The Denial of the Economy Why Are Gifts to the Arts Praised, While Market Incomes Remain Suspect?
When you enter a commercial gallery and you want to know the prices of
the exhibited artworks, you're in trouble. If you're not familiar with galleries,
you'll probably look for a price tag placed near the artworks. Anywhere
else, from the supermarket to the car showroom this procedure will get you
the information you want. Not so in a gallery. If you're clever you'll look in an
odd unexpected corner to find a sheet of paper with a pricelist. But often
there is no pricelist and so you muster up a little courage and approach a
desk somewhere in the back of the gallery. There you'll find the owner or an
assistant busy on the phone, trying to make the fax work, typing or just look
ing bored; anyway, she pretends you are not there. Almost annoyed, she
hands you the list. Meanwhile, you will have noticed that there is no cash
register anywhere. You wonder if there is some old cigar box with money in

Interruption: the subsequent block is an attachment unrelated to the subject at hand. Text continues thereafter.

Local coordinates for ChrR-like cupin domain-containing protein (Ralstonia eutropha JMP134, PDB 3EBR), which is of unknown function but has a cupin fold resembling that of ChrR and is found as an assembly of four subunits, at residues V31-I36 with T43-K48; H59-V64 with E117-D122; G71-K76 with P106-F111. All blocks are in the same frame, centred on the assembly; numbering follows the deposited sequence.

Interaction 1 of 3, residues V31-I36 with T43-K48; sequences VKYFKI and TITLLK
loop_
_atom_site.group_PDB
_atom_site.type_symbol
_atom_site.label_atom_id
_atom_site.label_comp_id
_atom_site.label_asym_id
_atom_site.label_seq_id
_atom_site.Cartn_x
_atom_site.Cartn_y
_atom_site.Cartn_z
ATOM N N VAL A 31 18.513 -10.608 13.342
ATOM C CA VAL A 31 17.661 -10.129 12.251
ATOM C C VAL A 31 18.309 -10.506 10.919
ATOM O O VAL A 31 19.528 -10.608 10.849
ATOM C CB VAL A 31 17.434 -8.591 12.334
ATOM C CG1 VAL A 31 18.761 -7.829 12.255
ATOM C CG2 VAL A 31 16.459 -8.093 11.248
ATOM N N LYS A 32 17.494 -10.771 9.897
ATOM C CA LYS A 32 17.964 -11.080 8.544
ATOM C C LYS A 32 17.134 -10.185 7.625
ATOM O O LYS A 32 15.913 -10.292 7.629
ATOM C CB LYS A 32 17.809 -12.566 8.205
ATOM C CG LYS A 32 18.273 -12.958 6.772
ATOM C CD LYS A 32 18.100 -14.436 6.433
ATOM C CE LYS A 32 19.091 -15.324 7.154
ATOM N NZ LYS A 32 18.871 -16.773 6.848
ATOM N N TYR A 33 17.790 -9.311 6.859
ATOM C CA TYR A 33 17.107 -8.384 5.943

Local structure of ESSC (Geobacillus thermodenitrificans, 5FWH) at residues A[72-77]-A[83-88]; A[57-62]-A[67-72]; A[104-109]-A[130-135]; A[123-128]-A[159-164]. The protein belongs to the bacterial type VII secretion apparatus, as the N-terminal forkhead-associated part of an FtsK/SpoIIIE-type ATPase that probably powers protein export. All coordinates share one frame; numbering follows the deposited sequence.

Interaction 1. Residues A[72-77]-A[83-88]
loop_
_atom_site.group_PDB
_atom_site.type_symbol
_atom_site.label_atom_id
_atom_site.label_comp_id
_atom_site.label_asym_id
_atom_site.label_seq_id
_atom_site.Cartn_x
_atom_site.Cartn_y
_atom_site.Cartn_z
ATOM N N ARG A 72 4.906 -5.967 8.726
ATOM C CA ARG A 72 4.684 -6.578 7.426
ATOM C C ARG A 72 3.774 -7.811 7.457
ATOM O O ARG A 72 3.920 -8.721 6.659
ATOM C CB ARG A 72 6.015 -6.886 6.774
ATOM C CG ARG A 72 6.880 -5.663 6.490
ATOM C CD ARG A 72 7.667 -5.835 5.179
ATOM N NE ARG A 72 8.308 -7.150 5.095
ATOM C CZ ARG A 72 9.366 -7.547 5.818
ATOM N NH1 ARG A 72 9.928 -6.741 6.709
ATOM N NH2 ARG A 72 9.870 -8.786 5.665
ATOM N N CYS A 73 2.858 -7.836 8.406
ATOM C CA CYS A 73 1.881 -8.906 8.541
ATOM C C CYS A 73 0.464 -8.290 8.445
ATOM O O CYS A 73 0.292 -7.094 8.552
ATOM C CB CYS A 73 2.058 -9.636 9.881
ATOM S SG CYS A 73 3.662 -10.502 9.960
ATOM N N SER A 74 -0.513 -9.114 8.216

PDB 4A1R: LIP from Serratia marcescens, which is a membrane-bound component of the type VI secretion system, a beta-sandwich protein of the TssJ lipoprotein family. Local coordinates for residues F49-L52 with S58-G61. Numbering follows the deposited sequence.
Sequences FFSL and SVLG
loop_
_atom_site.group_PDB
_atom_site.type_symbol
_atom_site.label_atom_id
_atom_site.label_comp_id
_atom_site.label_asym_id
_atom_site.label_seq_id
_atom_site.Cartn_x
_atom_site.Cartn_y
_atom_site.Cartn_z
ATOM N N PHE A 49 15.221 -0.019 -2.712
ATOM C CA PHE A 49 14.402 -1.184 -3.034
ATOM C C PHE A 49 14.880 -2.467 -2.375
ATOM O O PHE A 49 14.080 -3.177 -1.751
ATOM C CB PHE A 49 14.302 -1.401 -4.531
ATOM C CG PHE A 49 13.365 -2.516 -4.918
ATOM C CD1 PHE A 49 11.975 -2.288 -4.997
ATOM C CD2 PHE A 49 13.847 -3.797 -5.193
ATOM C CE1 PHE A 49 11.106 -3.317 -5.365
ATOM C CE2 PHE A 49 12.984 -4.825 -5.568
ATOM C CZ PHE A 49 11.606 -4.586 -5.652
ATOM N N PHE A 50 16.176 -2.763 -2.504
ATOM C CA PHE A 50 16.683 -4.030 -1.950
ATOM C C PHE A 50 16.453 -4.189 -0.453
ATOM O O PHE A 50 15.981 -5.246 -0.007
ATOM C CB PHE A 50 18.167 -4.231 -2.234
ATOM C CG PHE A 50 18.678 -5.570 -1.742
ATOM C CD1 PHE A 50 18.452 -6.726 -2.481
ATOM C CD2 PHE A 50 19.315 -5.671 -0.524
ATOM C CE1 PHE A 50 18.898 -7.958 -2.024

it somewhere hidden in a cupboard.
When artworks are sold, you may find that red stickers cover their prices on
the list. For an instant you're tempted to lift up a sticker to find out the price.
After all, like most shoppers, you like to make price-quality comparisons.
But then you feel the eyes of the assistant on you and you decide not to.
You remain much longer in this gallery than you had intended. Since it was
such a big deal to get the list you feel you cannot hand it back too soon.
Anyway, you will certainly think twice about entering a gallery ever again.
Sacha Tanja runs the art collection of the ING Group, the second largest
bank in the Netherlands (and one of the largest bank-insurance companies
in Europe) and as a result she oversees the highest private budget spent on
visual art in the Netherlands. Sacha Tanja visits the Alex's studio together
with two assistants. They stay for about one and a half hours. They drink tea
and chat about everyday matters. There is no exalted discussion about high
art. In the meantime, she and her assistants sort through Alex's work. They
make selections and sub-selections. They do it efficiently. Within the first
quarter of an hour, one of the assistants — not Mrs. T! — casually asks for